Choppy waters make fishing an arduous task; waters quiet down on Mother’s Day
What a time for gale from the northwest.
Still, anglers being a stubborn lot turned out in good numbers on many Kandiyohi County lakes seeking the finicky walleye Saturday morning as the 2013 fishing season opened.
Chilled boaters were greeted by whitecaps and rollers on the Minnesota game-fish opener.
Zach Hinze, 20, and Kurtis Lindee, 21, gave it three hours on Big Kandi, near Lake Lillian.
“I was not prepared for waves coming over the gunwale,” Hinze said. “I would have dressed differently.”
They found sheltered waters to the lee of the island but didn’t see anyone pull anything in, except perhaps a perch.
At the Park No. 1 store at the west end, manager Bud Groen hadn’t seen a fish at 10:30 a.m.
“It’s a better day for drinking coffee,” he cracked.
People couldn’t even catch sunfish Friday, he said, a pretty good sign that fish just weren’t in the mood.
The air temperature as the sun rose Saturday was in the high 30s, about 10 degrees below normal. The wind was the real problem, hurtling over the prairie at 25 to 35 mph.
And yet, 23 boat trailers were in the parking lot.
Jeff Kjorness of Danube was loading up his boat after three hours out with sons Jordan, 8, and Justin, 15. “It’s cold out there and you can’t fish where you want to,” dad said.
Three generations of Kopaceks from Olivia fought the waves in a 14-foot aluminum. They did get a smallmouth to bite but that season doesn’t open for two weeks. Grandpa Ken with son, Kyle, and grandson, Karter, 12, agreed they might tackle another lake but they “were going to warm up first.”
Lake Elizabeth is well sheltered by woods and higher terrain but the water was boiling there also. There were a dozen trailers in the public access lot.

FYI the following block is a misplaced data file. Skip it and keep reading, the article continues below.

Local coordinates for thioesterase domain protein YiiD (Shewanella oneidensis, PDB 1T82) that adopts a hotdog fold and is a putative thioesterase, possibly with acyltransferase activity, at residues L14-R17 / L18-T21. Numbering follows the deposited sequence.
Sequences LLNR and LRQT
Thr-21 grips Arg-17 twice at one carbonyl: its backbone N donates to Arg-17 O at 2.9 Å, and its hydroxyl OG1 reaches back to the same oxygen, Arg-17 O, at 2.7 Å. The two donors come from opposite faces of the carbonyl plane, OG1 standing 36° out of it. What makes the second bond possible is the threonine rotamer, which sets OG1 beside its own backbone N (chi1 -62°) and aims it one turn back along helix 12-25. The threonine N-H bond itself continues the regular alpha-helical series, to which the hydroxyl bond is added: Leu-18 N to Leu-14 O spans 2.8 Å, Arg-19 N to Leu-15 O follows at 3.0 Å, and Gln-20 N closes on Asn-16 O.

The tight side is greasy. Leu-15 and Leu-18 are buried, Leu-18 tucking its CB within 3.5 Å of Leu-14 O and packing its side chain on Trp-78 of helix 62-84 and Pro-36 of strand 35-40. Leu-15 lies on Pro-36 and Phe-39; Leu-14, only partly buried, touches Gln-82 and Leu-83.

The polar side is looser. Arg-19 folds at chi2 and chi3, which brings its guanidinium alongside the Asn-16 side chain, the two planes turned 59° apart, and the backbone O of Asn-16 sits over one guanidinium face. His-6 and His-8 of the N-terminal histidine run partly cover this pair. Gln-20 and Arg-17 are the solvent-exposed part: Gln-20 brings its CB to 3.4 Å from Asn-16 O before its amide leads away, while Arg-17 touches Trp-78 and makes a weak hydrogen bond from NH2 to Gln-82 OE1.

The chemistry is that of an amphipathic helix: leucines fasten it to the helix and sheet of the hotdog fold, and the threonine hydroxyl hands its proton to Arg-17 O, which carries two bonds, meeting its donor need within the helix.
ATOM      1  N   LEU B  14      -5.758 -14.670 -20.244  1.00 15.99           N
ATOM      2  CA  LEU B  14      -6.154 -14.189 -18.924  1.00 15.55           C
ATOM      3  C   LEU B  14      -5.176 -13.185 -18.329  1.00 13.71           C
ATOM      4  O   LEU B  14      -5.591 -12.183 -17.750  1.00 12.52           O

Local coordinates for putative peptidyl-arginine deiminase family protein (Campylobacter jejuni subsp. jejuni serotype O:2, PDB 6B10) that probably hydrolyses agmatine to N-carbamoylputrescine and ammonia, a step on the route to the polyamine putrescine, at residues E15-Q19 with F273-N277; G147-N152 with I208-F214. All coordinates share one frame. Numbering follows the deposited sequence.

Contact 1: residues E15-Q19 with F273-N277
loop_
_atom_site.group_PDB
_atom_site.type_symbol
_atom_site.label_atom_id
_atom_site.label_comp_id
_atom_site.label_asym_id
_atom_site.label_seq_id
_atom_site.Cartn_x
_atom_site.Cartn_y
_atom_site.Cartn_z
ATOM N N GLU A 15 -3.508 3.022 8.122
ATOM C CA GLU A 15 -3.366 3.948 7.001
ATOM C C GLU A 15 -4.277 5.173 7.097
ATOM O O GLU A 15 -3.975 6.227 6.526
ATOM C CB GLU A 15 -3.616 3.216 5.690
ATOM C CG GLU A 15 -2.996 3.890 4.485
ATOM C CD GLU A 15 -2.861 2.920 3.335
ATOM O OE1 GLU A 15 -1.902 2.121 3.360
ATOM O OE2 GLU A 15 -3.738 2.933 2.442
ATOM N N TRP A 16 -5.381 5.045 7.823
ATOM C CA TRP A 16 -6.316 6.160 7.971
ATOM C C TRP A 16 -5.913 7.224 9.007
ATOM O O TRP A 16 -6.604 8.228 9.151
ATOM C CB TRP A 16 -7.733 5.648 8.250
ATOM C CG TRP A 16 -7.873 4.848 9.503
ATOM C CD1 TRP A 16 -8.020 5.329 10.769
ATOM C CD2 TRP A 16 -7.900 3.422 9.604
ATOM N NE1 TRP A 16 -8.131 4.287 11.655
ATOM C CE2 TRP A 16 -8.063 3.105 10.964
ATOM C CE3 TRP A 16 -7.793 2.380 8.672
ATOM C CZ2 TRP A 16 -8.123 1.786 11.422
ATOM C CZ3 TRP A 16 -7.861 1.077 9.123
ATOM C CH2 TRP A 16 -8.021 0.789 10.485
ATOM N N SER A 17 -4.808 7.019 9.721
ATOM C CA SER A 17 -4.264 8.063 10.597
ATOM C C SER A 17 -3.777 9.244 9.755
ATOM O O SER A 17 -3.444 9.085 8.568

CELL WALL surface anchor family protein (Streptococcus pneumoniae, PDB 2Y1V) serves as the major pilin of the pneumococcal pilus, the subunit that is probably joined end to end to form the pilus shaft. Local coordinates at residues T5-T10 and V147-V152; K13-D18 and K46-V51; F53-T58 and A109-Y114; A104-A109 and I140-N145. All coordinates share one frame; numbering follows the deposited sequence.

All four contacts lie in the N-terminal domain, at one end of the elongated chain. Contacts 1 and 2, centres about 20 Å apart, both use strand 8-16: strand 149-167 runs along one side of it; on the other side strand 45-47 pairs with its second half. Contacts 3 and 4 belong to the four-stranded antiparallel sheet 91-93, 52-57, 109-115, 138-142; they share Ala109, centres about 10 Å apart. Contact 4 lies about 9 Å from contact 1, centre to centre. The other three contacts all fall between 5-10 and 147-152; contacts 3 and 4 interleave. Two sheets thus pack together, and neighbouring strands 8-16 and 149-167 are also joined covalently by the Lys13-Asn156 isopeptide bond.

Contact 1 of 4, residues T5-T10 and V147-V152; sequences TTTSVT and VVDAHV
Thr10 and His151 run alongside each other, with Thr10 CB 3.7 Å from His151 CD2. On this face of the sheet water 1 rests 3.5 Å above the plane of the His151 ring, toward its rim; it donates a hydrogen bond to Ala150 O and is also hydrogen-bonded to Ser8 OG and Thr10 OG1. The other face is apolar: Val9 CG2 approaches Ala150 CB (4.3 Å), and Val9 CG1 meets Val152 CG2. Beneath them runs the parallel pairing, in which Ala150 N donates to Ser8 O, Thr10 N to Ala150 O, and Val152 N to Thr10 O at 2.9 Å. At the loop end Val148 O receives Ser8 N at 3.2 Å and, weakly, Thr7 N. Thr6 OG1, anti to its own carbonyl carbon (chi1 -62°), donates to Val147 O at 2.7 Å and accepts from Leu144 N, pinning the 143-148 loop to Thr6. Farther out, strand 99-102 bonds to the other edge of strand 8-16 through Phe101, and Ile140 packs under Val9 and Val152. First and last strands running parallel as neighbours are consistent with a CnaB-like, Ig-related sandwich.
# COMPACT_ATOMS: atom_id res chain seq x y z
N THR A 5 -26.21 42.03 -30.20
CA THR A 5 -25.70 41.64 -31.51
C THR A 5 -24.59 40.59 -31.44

Like Big Kandi, boaters were giving up at 11 a.m. after a good try without success.
“It was hard to fish, it’s so windy out there,” said Bryan Seiffert of Coon Rapids who was fishing with a friend from the Twin Cities “guided” by Bryan’s brother Darrell Seiffert of Litchfield.
Shannon Visser and son Paul, 9, headed out at the same time, proving once again that anglers are eternal optimists.
Little was stirring on Diamond Lake at the county park. There were a half-dozen trailers in the Park No. 3 lot and two boats sighted in still waters, safe from the wind.
By evening Bud Groen had left a message that Todd Theis of St. Paul had reported to the store a catch-and-release 29-inch walleye. Bud and his wife, Joan, are in their 26th season operating the campground “Where the Lakes Begin.”
In the northern flank, the story was no different. The popular Ringo Lake “boardwalk,” along U.S. Highway 71, was deserted Saturday morning.
Sunday dawned differently. The blustery wind backed off and the temperature at 6 a.m. was freezing. It quickly warmed up and the sun shined bright for the third day in a row. By 11:30 a.m., the mercury was at 47 degrees at New London headed toward 60.
At J’s Bait and Sport in Willmar, the hot dogs and burgers were on the grill all day Friday and Saturday until owner Jabran Mustafa closed at midnight Saturday for a few hours of sleep. He reopened at 5 a.m. Sunday.
“There were a lot of fishermen going out Friday night even as the wind started to pick up but (traffic) slowed down on Saturday,” he said. “There were some walleye being caught, mainly from shore of the northwest corner of lakes, like Ringo, Willmar and Lake Elizabeth.
A customer stopped for bait, a roll and coffee, Sunday morning, Jabran related: “He said he’d fixed a Mother’s Day breakfast in bed for his wife and now he was going fishing.”
At Mel’s Sports Shop in Spicer, the public access across the street was “pretty empty” Saturday, hardly typical for one of the state’s walleye hot spots.
At Brad’s 71 Bait & Sports on Eagle Lake, owner Brad Foshaug called it the “worst opener he can remember. Business has been slow. It was ugly. There were some pan fish caught but it was pretty much a bust everywhere.”
Perhaps, he speculated, with a dry laugh, “next weekend will be the real opener.”